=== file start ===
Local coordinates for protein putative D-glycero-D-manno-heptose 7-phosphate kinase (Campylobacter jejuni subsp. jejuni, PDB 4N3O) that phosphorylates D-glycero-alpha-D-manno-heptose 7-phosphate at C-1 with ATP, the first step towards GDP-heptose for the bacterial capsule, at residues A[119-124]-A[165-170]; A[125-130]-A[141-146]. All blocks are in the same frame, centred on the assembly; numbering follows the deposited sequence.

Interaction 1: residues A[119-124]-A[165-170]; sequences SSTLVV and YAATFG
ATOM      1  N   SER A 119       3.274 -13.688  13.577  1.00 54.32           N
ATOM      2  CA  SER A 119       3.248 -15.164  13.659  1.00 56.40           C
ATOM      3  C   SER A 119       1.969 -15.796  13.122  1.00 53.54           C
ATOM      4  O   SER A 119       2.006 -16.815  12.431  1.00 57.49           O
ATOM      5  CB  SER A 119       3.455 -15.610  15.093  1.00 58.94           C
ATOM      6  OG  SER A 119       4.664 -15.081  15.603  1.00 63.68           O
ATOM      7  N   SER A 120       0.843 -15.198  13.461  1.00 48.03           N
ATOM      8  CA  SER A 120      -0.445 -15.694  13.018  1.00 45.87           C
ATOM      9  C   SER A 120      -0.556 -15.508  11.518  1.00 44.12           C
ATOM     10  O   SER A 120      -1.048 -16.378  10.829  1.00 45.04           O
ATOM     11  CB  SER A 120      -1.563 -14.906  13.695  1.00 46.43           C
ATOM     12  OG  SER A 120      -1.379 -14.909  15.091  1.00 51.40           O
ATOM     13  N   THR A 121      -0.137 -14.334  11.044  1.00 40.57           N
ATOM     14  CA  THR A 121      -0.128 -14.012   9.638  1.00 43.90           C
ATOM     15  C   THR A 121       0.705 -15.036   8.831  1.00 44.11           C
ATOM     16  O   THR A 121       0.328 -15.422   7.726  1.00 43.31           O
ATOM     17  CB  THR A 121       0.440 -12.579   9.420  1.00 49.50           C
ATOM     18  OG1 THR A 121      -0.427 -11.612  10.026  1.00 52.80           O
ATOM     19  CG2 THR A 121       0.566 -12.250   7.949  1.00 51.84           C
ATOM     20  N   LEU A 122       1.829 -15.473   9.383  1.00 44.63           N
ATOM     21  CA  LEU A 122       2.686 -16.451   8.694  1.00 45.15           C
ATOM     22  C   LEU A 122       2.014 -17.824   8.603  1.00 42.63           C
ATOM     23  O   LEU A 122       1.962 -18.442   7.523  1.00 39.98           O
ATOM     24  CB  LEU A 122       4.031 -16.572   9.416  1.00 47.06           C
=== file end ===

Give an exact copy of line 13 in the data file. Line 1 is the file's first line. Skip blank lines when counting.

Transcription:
ATOM     11  CB  SER A 120      -1.563 -14.906  13.695  1.00 46.43           C